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Strengthening OT in Home Health 2016 and Beyond

Strengthening OT in Home Health 2016 and Beyond
Karen Vance, BSOT, OTR
September 13, 2016

Karen Vance: This is always one of my favorite topics to talk about because of the importance that OT can and should play in the home health setting. Today we are going to talk about what we as practitioners can do to help strengthen the role occupational therapy in the home health setting. We also want to frame this topic today in terms of how it looks this year in 2016, as well as where it is going with the new payment models and the new initiatives that Medicare is driving the whole health care system toward. This is why we are referring to this session as 2016 and beyond.

Home Health Payment Models

We want to think about our current practice in the context of the kind of influence home health payment models, in Figure 1, have had on our practice.


Figure 1. Payment models.

It might be a good idea to make the distinction between working with someone in their home versus working in the home health setting. We know at this point in the development of our profession that we have some great opportunities and a lot of occupational therapy practitioners working in home modifications or some related industry and obviously that is working with people in their home. I happen to think working with people in their own home is the very best place possible to work with people because they are in inextricably in the context of their own life and their own environment.

However, when we talk about home health and payment models, we are talking about a home health setting that is more of a medical model. This started in the mid '60s when Medicare started paying for home health. That is why when we talk about home health payment models in Figure 1, I have separated out Medicare Cost Based, which was up to the year 2000, October first, to be exact, and Medicare Prospective Payment System, or PPS, which was 2000 and beyond.

Those are the primary payers and always have been. Medicaid is a payer for home health, but whether or not occupational therapy is one of those covered services, depends entirely upon what state you are in and how they wrote the Medicaid law, or the program. There is managed care and other commercial insurers with individual coverage policies, but even though there are all of these different kinds of payment models, most of them have been driven by the model that was set out by Medicare. This is the reason I am driving home that point because that is or has been a primary influencer of occupational therapy practice.

Payment Methodologies

Payment methodologies can be seen as either visit payment or episodic payment as seen in Figure 2.


Figure 2. Visit vs. episodic payment.

Visit Payment

Visit payment of course is being paid for each visit made, and it is a predetermined amount by the insurer. In Medicare's case, which we will talk about in just a minute, the predetermined amount, up until 2000, had everything to do with each individual's agency's cost and what they reported on their cost report. Nonetheless, annually that amount is predetermined. Now to get payment for each one of those visits, the coverage criteria for that particular insurer must be met. There has to be documented proof for the number of visits needed, as well as proof that the visits actually were made and match what was on the claim. Then, the number of visits, typically under this type of system, is managed by the payer. For example, with a commercial insurer, who is doling out visits, you have to call and request more visits. This is what I mean by managed by the payer. They get to say how many visits you are or are not going to do.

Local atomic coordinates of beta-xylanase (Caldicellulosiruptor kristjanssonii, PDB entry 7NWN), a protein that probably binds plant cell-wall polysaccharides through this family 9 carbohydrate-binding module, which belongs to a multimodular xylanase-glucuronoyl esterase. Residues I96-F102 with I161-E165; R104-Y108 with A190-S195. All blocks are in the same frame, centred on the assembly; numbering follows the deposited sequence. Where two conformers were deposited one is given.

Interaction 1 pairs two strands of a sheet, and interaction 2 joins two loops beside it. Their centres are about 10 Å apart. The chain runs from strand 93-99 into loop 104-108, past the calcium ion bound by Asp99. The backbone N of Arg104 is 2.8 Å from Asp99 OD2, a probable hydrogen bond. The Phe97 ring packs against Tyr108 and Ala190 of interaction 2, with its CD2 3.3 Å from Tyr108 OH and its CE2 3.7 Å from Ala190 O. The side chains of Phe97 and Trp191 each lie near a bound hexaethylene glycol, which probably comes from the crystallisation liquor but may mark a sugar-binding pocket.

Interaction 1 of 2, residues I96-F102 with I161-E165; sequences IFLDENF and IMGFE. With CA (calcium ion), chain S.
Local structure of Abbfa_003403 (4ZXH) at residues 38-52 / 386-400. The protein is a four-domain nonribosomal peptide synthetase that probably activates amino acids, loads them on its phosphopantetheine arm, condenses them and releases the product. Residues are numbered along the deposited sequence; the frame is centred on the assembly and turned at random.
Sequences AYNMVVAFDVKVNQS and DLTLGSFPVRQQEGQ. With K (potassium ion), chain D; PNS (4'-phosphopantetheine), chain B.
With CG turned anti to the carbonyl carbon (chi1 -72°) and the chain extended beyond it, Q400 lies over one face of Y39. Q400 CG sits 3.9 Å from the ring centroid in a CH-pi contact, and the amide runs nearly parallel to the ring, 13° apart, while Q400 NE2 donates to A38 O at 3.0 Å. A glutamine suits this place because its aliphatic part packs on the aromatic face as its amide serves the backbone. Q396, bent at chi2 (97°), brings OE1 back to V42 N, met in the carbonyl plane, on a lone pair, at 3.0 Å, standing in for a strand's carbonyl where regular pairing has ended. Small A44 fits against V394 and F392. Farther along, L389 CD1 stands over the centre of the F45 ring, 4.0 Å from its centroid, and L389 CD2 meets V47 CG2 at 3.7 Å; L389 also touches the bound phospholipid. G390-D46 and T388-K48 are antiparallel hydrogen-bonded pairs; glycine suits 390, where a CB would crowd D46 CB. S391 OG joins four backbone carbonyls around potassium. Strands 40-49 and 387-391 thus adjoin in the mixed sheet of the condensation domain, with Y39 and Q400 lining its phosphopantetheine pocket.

Episodic Payment

An episodic payment on the other hand is payment for a time period, and for Medicare certified home health, that period is 60 days. The payment for that episode is determined by the client and service factors. It is not necessarily the actual number of visits total that says exactly what the payment is going to be, even though in Medicare episodic payments the therapy thresholds play into that, but primarily it is determined by the way the client looks, as assessed by the Outcome Assessment Information Set, or the OASIS. However, there still has to be documented proof that the coverage criteria are still being met. Even though we are not necessarily getting paid for each and every visit, we still have to make sure each visit meets coverage criteria. The amount of services is managed internally. In other words, you are not calling Medicare or another kind of insurance company asking for more visits because if they are paying you one set dollar amount for an episode, it needs to be managed internally by the agency to make sure that you are doing it as cost effectively as possible.

karen vance

Karen Vance, BSOT, OTR

Karen Vance has been practicing in home care since 1981 in clinical, management and consulting positions.  She has served twice as chairperson of the AOTA Home and Community Health Special Interest Section (HCHSIS) and was part of the original formation committee for the HCHSIS. Karen has served on the National Association for Home Care Therapy Advisory Committee, the Technical Expert Panel for CMS’ Home Health Quality Improvement Campaign, the Agency for Healthcare Research and Quality and Consumer Assessment of Healthcare Providers and Systems (AHRQ HHCAHPS) and liaison to Joint Commission for Accreditation of Health Organizations’ Professional and Technical Advisory Committee. Karen has worked as a consultant for BKD Health Care Group since 2003 providing clinical and operational consulting for home care and hospice agencies to establish and maintain quality management practices. Karen is a 1978 graduate of University of Missouri, Columbia, with a B.S. degree in occupational therapy.

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